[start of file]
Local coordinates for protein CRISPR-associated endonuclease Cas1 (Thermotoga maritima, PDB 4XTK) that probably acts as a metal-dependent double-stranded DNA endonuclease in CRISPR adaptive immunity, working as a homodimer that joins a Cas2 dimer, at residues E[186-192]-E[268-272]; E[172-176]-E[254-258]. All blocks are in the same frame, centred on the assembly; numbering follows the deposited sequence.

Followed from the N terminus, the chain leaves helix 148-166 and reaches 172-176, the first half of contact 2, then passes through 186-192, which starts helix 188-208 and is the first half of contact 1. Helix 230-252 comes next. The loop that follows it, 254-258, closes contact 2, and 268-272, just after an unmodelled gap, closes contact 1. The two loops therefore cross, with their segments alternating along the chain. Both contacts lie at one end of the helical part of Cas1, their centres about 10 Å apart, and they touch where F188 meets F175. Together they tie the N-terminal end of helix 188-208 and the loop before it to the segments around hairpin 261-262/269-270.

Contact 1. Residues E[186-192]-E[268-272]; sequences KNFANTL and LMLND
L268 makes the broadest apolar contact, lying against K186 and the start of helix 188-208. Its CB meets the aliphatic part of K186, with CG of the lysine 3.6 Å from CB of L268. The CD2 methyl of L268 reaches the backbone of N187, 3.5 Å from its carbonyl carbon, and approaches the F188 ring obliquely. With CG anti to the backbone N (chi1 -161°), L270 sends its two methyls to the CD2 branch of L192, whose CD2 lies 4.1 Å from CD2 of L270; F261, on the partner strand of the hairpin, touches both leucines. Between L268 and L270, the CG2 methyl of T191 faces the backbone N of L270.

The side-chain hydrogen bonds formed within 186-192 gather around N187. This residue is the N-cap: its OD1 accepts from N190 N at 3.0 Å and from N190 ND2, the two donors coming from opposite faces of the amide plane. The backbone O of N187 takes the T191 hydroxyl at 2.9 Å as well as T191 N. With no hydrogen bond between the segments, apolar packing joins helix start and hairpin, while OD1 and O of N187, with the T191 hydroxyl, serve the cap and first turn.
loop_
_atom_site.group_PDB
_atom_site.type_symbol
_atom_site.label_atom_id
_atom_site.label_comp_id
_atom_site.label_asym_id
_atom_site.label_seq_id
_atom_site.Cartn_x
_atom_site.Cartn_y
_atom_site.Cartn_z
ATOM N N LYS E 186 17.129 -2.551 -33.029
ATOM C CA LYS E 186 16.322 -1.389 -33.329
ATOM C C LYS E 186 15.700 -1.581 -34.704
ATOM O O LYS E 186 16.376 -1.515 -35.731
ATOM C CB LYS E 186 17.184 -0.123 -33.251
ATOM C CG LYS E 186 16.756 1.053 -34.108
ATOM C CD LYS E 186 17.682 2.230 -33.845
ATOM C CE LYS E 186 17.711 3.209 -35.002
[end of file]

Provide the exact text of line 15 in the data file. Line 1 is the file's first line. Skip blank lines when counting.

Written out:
_atom_site.Cartn_z